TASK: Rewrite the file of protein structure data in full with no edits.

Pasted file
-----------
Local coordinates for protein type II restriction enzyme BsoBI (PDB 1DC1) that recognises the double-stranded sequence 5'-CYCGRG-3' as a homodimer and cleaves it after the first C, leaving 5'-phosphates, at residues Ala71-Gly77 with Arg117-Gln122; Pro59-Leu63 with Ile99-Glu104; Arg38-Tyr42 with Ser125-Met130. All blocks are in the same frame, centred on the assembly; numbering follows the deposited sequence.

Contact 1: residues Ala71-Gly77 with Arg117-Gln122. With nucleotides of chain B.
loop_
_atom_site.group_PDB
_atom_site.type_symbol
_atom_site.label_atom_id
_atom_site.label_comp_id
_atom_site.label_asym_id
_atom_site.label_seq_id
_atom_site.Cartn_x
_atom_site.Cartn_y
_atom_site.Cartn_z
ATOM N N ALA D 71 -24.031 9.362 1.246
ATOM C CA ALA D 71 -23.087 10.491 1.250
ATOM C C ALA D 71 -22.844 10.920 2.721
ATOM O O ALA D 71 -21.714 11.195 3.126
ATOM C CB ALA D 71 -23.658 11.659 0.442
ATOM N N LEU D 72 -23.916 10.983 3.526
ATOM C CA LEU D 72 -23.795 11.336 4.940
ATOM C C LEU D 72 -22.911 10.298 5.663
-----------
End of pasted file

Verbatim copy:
Local coordinates for protein type II restriction enzyme BsoBI (PDB 1DC1) that recognises the double-stranded sequence 5'-CYCGRG-3' as a homodimer and cleaves it after the first C, leaving 5'-phosphates, at residues Ala71-Gly77 with Arg117-Gln122; Pro59-Leu63 with Ile99-Glu104; Arg38-Tyr42 with Ser125-Met130. All blocks are in the same frame, centred on the assembly; numbering follows the deposited sequence.

Contact 1: residues Ala71-Gly77 with Arg117-Gln122. With nucleotides of chain B.
loop_
_atom_site.group_PDB
_atom_site.type_symbol
_atom_site.label_atom_id
_atom_site.label_comp_id
_atom_site.label_asym_id
_atom_site.label_seq_id
_atom_site.Cartn_x
_atom_site.Cartn_y
_atom_site.Cartn_z
ATOM N N ALA D 71 -24.031 9.362 1.246
ATOM C CA ALA D 71 -23.087 10.491 1.250
ATOM C C ALA D 71 -22.844 10.920 2.721
ATOM O O ALA D 71 -21.714 11.195 3.126
ATOM C CB ALA D 71 -23.658 11.659 0.442
ATOM N N LEU D 72 -23.916 10.983 3.526
ATOM C CA LEU D 72 -23.795 11.336 4.940
ATOM C C LEU D 72 -22.911 10.298 5.663